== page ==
Traditionally, during the clinical posting of Oral Radiology, final BDS students are taught about skills of radiographic interpretation in a batch of 10-12 students by the tutor. This type of learning is a passive and teacher centered and therefore the students may develop a minimal capacity for adopting a deep approach to learning, searching for deeper meaning and personal relevance in the topic and are therefore unable to apply learned concepts in new situations competently. Syndicate learning is a form of peer learning involving small groups of 5-6 students working in semi-independent (tutor-less) groups toward the achievement of a collective goal or task.  In this method students are likely to need to adopt an enquiring, problem-solving approach to collaboratively achieve the set task. The groups are focused on achieving a shared task rather than necessarily solving a problem. In syndicate learning groups, in order for groups to achieve their set task, students learn by actively listening to alternative arguments and by becoming open minded to assimilate others' ideas within what they already understand. Teaching peers and being taught by peers is a powerful way of deepening understanding. , The implementation of syndicate group working to teach the basic principles and skills of radiographic interpretation covered in Oral Radiology to dental undergraduates may offer some valuable benefit to the undergraduate students.
Therefore the present study was undertaken with the following aim and objectives
"To evaluate effectiveness of syndicate learning in Oral Radiology designed for final BDS students".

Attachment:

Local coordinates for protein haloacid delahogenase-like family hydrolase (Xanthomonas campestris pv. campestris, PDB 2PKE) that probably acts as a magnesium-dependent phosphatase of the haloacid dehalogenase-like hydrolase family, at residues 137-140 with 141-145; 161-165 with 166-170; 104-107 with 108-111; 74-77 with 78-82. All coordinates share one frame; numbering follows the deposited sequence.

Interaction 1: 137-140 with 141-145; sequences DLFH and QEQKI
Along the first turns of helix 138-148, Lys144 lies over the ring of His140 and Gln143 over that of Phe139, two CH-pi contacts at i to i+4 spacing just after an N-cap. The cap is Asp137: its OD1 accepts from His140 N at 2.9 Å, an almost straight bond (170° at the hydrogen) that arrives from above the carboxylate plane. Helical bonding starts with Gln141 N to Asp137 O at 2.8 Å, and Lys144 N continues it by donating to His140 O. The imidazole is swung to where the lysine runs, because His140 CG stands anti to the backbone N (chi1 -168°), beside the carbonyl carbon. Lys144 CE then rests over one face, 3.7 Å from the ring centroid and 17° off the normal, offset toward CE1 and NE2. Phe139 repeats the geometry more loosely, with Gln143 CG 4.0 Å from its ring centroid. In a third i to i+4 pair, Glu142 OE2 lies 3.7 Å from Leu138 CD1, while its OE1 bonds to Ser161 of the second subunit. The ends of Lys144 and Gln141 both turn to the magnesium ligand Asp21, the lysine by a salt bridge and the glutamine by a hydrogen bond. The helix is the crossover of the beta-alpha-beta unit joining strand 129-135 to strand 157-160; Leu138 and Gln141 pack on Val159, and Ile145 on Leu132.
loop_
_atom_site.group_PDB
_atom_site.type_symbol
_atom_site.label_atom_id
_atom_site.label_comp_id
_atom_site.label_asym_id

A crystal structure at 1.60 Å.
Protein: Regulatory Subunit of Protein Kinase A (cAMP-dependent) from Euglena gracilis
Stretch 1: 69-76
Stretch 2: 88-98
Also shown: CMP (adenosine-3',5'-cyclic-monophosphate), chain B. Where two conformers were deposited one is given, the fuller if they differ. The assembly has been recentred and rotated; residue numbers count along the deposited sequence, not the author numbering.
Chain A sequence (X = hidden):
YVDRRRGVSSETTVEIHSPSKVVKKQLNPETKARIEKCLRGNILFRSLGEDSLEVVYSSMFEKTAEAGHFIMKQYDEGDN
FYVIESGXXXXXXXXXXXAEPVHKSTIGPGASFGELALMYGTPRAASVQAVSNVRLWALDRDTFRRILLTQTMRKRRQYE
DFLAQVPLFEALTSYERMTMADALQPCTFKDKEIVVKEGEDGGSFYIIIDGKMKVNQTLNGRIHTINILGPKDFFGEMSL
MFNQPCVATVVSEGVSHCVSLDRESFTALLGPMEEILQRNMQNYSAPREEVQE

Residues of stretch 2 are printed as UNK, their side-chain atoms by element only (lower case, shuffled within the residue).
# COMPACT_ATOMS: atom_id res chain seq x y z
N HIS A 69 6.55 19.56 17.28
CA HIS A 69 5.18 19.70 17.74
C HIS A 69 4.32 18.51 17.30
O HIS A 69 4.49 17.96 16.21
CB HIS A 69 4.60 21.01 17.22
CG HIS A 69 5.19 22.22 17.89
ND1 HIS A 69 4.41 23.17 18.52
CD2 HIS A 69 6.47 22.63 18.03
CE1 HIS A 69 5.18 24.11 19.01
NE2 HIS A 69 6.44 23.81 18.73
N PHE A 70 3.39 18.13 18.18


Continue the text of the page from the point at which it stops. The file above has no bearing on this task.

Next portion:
- To evaluate effectiveness of syndicate learning in Oral Radiology designed for final BDS students
- To compare efficacy of syndicate learning with traditional learning.
| Materials and Methods|| |
This comparative, prospective, and interventional study was conducted after obtaining the prior approval from the institutional ethical committee of Datta Meghe Institute of Medical Sciences Sawangi (Meghe), Wardha in the department of Oral Medicine and Radiology, Sharad Pawar Dental College. All students of final BDS willing to voluntarily participate in the study were included. Students who were absent or not willing to voluntarily participate in the study were excluded. Total study duration was one year.
Eighty final BDS Students were enrolled as they came for their regular clinical posting in Oral Medicine and Radiology. All the participants already had the basic theoretical knowledge about the principles of radiographic interpretation and radiological features and differential diagnosis of important radiolucent bony lesions (core area) covered in regular theory classes. The skills of radiographic interpretation and the departmental standard reporting method were already discussed during their final year first term clinical postings. Informed consent was taken from all 80 final BDS students enrolled for this study. In the final BDS second term clinical posting of Oral Medicine and Radiology, a pre-test was conducted for the posted batch and then the batch was randomized by using systematic sampling into two equal sub-groups, that is, Group A and B (5-6 students per group).
Groups of students were briefed with a task and given background information and useful resources. Specific learning objectives were set. The students of Group A were exposed to the syndicate learning method by giving five radiographs having bony lesions for discussion. The students were free to use various resource materials like class notes, books, internet, etc., They had to complete the interpretation of the given radiographs by using the standard departmental reporting method in about 2 h during their clinical posting. Then the students presented the report of given radiographs to the tutor who gave constructive feedback followed by active discussion of the required areas for interaction. This was followed by post-test.